The Mullah will say something along the lines of: “They are liars. They support America and Israel and those people killed thousands of Iraqi children and are killing Palestinian children every day!”
Yusuf: “Hmm, what about destroying Muslim places of worship? You’ve bombed some mosques…”
The Mullah will again turn it around masterfully, “Yeah? And what about all the Muslim places of worship destroyed in India and Palestine and Iraq by these infidels?”
Yusuf: “But those mosques belong to Muslims. And The Prophet explicitly said that you can’t kill Muslims. This guy Shahryar told me this is wrong.”
Have you guessed the Mullah’s response? Here it is: “He is not Muslim!”
Now please tell me Yusuf is going to take my word over him. That he’ll believe a clean-shaven, jeans-wearing, English-speaking young guy like me over a bearded, turban-wearing, 40-50 something Mullah who pronounces all the Arabic letters of the alphabet correctly and who has a flock of Muslims praying behind him five times a day.
It is far easier for the Yusufs to believe that my friend in DC is not a Muslim because she doesn’t wear a hijab, lives in America and doesn’t pray five times a day as opposed to say a Mullah, who’s lived his entire life in a little village south of Kabul, has three wives and hates the Jews. The reason the extremists have been successful so far in attracting these men is precisely because these young men view them as more Muslim than the rest of us. Otherwise, I wouldn’t be writing this article and you wouldn’t be reading it.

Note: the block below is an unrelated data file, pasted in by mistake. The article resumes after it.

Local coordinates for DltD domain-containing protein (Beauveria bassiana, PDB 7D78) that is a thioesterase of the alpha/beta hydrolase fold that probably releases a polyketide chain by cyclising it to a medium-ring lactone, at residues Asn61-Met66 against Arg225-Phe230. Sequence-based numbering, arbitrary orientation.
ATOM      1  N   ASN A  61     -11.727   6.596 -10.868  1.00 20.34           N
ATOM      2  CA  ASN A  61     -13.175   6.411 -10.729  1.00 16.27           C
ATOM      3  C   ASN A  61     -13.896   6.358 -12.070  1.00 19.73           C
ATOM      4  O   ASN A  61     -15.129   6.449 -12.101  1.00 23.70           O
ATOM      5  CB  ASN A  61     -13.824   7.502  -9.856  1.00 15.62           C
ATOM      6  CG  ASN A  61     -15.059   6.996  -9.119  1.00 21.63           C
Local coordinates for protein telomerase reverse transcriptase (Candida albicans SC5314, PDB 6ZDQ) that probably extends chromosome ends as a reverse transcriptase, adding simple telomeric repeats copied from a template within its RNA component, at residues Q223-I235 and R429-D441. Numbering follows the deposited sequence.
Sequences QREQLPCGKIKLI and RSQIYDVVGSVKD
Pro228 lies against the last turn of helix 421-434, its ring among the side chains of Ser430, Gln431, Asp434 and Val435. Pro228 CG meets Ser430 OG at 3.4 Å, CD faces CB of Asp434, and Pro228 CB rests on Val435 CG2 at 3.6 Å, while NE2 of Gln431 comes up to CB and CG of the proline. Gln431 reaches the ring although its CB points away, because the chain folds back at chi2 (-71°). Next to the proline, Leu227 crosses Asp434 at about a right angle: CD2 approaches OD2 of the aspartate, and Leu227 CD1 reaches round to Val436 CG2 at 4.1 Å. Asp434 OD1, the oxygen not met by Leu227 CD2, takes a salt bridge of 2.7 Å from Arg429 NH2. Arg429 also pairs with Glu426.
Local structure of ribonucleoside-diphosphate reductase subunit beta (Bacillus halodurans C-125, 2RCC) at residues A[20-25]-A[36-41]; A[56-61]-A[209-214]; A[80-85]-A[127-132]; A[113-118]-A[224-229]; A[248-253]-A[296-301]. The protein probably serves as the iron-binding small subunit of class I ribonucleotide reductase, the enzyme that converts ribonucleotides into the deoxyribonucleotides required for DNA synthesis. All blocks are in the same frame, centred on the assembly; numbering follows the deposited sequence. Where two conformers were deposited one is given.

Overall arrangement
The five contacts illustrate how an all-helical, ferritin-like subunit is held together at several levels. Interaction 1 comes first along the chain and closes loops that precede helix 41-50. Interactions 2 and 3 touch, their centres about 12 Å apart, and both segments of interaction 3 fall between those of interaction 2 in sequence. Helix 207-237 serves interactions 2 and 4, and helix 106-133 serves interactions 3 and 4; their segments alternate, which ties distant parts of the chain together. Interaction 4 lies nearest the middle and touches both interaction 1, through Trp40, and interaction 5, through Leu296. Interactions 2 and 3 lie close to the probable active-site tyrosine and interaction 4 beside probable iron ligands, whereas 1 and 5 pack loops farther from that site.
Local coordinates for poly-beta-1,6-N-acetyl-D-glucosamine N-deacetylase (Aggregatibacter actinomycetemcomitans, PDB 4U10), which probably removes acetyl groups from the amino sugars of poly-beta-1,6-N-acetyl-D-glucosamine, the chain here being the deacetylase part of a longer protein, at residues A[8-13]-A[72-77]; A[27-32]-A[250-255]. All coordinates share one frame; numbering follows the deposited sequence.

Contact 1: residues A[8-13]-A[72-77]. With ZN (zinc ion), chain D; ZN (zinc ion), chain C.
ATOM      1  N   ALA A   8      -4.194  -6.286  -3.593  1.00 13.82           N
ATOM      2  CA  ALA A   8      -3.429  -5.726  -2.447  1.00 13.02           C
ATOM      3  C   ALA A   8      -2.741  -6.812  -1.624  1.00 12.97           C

The terrorists most likely want us to stick to this argument because they know we cannot win it.
In our societies, the mullahs, mowlanas, khateebs and imams are the ones who decide who’s Muslim and who’s not - not the general public. And I have a feeling, even some of them would prefer the terrorists over us.
If we are to stop this tide, our strategy should be to provide these young men with arguments the Mullahs cannot successfully and clinically counter with their hateful rhetoric. There are economic arguments, political arguments, even humanitarian arguments that we can use. We can appeal to their emotions. To their better nature. To nationalism. Tribalism. There is so much that we can throw at them that they’ve been raised with and they value that I could probably turn this article into a book.
“They are not Muslims!” simply cannot work because the minute a Mullah opens his mouth guess what: we are *not* Muslims either.